NEW YORK -- As Robert Wagner remembers it, there was drinking the last night of Natalie Wood's life and some arguing, but nothing that explained why she was found dead the following morning.
"Nobody knows," Wagner wrote in his best-selling memoir "Pieces of My Heart," published in 2008.
The circumstances of her death remain one of Hollywood's enduring mysteries and continue to create renewed intrigue, with homicide detectives unexpectedly reopening the case Thursday that had long been classified as a tragic accident. Sheriff's spokesman Steve Whitmore said the renewed inquiry was prompted by unspecified new information about Wood's case.
A Los Angeles County sheriff's detective, Lt. John Corina, told reporters Friday that Robert Wagner is not a suspect in his Oscar-nominated wife's nighttime demise in the chilly waters off Southern California on Nov. 29, 1981. Wood drowned after spending several hours drinking on Catalina Island and a yacht with Wagner, fellow actor Christopher Walken and the ship's captain, Dennis Davern.
Davern, skipper of the Splendour, told NBC's "Today" show on Friday that he made mistakes by not telling the truth about events leading to the Thanksgiving weekend death and had urged Los Angeles County sheriff's homicide investigators to reopen the case. Davern has said for years that the official account of Wood's disappearance was not what really happened.
In his book, Wagner recalls tension between himself and Wood and Walken in the day leading up to her death. She was a bad swimmer and was afraid of the water, but she argued with Wagner when he suggested they move their boat, the Splendour, closer to shore. During their last dinner, there was "quite a bit of wine," but Wagner said no one was "anywhere near drunk," only tipsy.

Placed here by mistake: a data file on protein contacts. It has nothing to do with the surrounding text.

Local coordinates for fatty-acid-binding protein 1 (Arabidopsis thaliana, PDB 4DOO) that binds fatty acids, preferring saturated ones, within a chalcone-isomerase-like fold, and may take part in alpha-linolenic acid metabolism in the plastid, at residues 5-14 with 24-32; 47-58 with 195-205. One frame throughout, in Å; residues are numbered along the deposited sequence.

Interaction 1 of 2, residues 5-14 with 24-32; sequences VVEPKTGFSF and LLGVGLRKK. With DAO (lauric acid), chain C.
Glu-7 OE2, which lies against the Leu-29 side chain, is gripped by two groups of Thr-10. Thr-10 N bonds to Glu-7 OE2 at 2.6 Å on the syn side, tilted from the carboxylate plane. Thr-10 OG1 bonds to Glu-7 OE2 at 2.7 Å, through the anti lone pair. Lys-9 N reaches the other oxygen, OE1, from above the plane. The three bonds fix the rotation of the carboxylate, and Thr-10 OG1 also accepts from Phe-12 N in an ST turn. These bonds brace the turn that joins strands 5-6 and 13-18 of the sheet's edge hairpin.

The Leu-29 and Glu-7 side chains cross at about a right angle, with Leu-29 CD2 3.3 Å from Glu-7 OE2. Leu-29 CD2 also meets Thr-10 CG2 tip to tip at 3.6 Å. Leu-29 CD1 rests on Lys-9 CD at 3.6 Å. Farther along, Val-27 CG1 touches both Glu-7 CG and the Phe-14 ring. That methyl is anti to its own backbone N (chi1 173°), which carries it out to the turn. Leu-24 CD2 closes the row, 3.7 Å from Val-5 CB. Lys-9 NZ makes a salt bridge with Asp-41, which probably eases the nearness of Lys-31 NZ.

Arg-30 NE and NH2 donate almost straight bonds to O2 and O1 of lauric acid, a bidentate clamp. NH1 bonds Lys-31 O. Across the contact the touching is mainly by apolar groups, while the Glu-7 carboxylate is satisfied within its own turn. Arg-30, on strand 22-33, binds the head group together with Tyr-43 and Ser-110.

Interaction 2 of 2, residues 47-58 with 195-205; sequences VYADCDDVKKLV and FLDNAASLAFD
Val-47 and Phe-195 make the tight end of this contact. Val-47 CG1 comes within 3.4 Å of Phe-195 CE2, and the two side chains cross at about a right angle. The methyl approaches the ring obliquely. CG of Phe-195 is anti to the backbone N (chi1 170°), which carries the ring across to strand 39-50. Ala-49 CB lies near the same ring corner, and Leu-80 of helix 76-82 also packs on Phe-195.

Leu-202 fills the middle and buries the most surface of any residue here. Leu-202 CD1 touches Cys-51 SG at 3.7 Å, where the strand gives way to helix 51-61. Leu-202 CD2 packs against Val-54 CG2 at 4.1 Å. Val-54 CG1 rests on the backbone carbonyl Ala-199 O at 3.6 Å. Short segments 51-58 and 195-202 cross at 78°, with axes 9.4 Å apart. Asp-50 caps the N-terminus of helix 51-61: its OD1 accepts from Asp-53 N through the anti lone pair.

Wagner said he became "pissed off" when Walken began advocating the "total pursuit of a career" and hinting that Wood should feel the same. Wagner cursed at him and told him to mind his own business, slamming a wine bottle so hard it broke. By this time, Wood had already left the meal and gone to the lower part of the boat, to the master cabin. She did not storm out, Wagner recalled, but simply left.
"The last time I saw my wife she was fixing her hair at a little vanity in the bathroom while I was arguing with Chris Walken," he wrote. "I saw her shut the door. She was going to bed."
Wagner continued arguing with Walken, a fight that Wagner thought could have become physical, but didn't. Walken went to bed and Wagner stayed up for a while with Davern before himself deciding to turn in.
"I went below, and Natalie wasn't there," he wrote. "Strange. I went back up on the deck and looked around for her and noticed the dinghy was gone. Stranger. I remember wondering if she'd taken the dinghy because of the argument, and then I thought, No way, because she was terrified of dark water, and besides that, the dinghy fired up loudly, and we would have heard it, whether we were in the salon or on deck."
He speculated that she might have driven the dinghy to a cove and the engine died. The dinghy was found in a cove the following morning at 5:30 a.m., but Wood wasn't on it.
"We had just run out of options, but I didn't allow myself to actually contemplate what that meant – it was too unthinkable," he wrote.
Two hours later her body was found in the water, with bruises on her arms and legs.
My knees went out; everything went away from me," Wagner wrote of his reaction. "Soon afterward, a helicopter came and took us to the mainland."
Wagner says he still doesn't know what happened. He thinks she might have gotten up to refasten the dinghy, then slipped and fell in the water, the dinghy drifting away.
"But it's all conjecture," he wrote. "Nobody knows."
"Yes, I blamed myself. Natalie would have felt the same way had it happened to me. Why wasn't I there? Why wasn't I watching? I would have done anything in the world to make her life better or protect her. Anything. I would have given my life for hers, because that's the way we were."